These documents consist chiefly of the official papers of the 1st Marquess Cornwallis, and relate principally to the American War, 1780 to 1782 (with some earlier and later material), and to Indian civil and military administration, 1786 to 1797. There are also papers concerning other offices held by Cornwallis: on a Mission to Flanders in 1794; as Master General of Ordnance, 1795 to 1798; as Plenipotentiary to the Congress of Amiens, 1801 to 1802; and miscellaneous semi-official and private papers of the Cornwallis family, 1612 to 1854.
The published Cornwallis correspondence (ed Charles Ross, 1850) also includes letters that were then held at Dublin Castle. Those letters were destroyed in 1927.
For the Neville and Aldworth papers, see PRO 30/50
Charles Cornwallis, 1st Marquess Cornwallis, 1738-1805
292 boxes and bundles
Immediate source of acquisition:
since 1947 Essex Record Office
Charles Cornwallis, 5th Baron Braybrooke, 1823-1902
Henry Seymour Neville, 9th Baron Braybrooke, 1897-1990
These papers were formerly kept as part of the Braybrooke family's archives at Audley End. PRO 30/11/1-59 were presented to the Public Record Office by the 5th Lord Braybrooke in 1880. About 200 further bundles were deposited on permanent loan by the 9th Lord Braybrooke in 1947. Pieces PRO 30/11/195, 214, 242-262, 277-279 and 282-283 were deposited in Essex Record Office in 1947 but later transferred to the Public Record Office on permanent loan to be reunited with the other papers in this series.
PRO 30/11/1-59 are among the papers described in The Eighth Report of the Historical Manuscripts Commission, Appendix, p 287, London 1981. A great many of the letters and papers have been printed in full or in part in Correspondence of Charles, First Marquis Cornwallis, edited by Charles Ross (3 vols, London, 1859).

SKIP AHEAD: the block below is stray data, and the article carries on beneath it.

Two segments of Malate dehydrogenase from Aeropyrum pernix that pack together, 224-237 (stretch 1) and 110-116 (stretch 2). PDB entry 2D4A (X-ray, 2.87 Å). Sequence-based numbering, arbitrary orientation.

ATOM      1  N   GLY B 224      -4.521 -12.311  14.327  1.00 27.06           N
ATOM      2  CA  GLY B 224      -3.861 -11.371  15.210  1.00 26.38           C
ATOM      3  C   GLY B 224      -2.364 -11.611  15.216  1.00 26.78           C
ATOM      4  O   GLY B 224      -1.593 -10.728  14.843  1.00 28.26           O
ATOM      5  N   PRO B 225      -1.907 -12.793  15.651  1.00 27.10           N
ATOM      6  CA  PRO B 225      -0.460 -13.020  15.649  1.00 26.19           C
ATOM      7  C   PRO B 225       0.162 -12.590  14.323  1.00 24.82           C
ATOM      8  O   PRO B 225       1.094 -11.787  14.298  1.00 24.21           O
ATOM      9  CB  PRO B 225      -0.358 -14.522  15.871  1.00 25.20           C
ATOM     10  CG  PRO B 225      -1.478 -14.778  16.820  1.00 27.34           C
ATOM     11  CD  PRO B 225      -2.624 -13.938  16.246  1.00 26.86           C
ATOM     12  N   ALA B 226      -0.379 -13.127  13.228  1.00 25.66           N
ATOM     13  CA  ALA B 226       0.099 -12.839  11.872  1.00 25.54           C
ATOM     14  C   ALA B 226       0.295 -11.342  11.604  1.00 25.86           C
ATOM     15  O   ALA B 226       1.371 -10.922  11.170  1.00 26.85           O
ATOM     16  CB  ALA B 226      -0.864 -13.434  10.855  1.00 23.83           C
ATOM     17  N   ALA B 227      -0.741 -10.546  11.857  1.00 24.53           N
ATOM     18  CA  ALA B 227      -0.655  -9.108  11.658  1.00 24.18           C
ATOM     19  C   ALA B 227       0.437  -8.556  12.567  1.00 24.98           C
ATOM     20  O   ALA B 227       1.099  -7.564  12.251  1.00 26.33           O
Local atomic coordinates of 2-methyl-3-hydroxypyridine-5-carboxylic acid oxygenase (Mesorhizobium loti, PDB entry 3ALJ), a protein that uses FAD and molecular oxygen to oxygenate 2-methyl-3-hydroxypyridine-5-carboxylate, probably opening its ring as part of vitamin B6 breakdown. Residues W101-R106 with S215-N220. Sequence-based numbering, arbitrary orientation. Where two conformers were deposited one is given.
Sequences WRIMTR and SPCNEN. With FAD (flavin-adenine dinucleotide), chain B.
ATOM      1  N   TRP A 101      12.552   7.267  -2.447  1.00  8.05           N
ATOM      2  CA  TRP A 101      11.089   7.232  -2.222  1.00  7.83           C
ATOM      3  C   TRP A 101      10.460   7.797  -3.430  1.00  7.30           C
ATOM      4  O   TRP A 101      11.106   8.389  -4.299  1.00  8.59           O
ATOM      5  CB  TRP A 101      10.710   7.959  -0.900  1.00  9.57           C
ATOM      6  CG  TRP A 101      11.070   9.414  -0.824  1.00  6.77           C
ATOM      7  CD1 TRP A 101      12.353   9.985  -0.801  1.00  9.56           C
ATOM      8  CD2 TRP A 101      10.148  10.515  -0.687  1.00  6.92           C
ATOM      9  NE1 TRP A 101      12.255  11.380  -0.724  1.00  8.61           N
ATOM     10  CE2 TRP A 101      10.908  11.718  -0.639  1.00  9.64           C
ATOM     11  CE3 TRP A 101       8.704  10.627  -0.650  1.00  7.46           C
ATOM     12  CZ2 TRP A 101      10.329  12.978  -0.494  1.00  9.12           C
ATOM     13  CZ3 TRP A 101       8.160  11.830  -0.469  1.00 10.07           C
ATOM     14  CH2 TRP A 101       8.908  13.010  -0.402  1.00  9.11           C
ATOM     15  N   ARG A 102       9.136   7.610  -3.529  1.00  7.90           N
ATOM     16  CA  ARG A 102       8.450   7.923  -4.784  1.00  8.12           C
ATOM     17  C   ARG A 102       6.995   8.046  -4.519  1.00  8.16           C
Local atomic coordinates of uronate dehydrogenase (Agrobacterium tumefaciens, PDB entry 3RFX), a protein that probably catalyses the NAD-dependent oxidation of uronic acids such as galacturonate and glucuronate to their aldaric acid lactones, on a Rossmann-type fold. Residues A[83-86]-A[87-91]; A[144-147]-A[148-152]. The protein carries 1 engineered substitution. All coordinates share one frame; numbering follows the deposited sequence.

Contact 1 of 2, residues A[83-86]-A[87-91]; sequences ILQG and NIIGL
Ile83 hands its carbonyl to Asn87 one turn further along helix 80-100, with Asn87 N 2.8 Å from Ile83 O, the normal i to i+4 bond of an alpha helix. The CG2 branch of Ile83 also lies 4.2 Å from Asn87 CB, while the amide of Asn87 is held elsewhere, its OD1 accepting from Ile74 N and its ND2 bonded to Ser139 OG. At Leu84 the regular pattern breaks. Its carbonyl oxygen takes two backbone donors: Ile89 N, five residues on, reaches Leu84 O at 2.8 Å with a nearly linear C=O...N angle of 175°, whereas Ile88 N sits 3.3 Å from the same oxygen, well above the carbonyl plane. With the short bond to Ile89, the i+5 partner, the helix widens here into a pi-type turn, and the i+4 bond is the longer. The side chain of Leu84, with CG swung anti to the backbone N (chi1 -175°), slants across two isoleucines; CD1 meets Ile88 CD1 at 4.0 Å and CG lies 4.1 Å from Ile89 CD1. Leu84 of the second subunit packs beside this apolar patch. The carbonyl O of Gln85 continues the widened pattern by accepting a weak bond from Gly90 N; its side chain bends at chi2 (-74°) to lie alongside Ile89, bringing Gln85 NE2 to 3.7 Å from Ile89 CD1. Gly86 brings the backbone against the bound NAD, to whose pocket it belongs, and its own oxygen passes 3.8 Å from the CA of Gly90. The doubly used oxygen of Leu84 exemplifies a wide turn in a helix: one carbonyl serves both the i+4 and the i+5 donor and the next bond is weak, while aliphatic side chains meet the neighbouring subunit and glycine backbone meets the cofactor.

Administrative / biographical background:
Charles Cornwallis succeeded his father as 2nd Earl Cornwallis in 1762. He became 1st Marquess Cornwallis in 1792. During the American War of Independence (1775-1783) he served as a senior officer in the British Army, ultimately becoming second-in-command to Sir Henry Clinton; he led British forces to their defeat at Yorktown in October 1781. During 1786-1793, and again briefly in 1805, Cornwallis was Governor-General of India. He also served as Master-General of the Ordnance (1794-1798) and Lord Lieutenant of Ireland (1798-1801). In 1802 he was chief signatory on the British side to the Treaty of Amiens.
On the death of the 1st Marquess in 1805, his son (also Charles) succeeded him as 2nd Marquess Cornwallis. During his father's lifetime, the 2nd Marquess was known as Lord Brome. One of the 2nd Marquess's daughters, Lady Jane Cornwallis, married Richard Griffin, 3rd Baron Braybrooke. On the 2nd Marquess's death in 1823, the marquessate became extinct but the earldom was inherited by an uncle.
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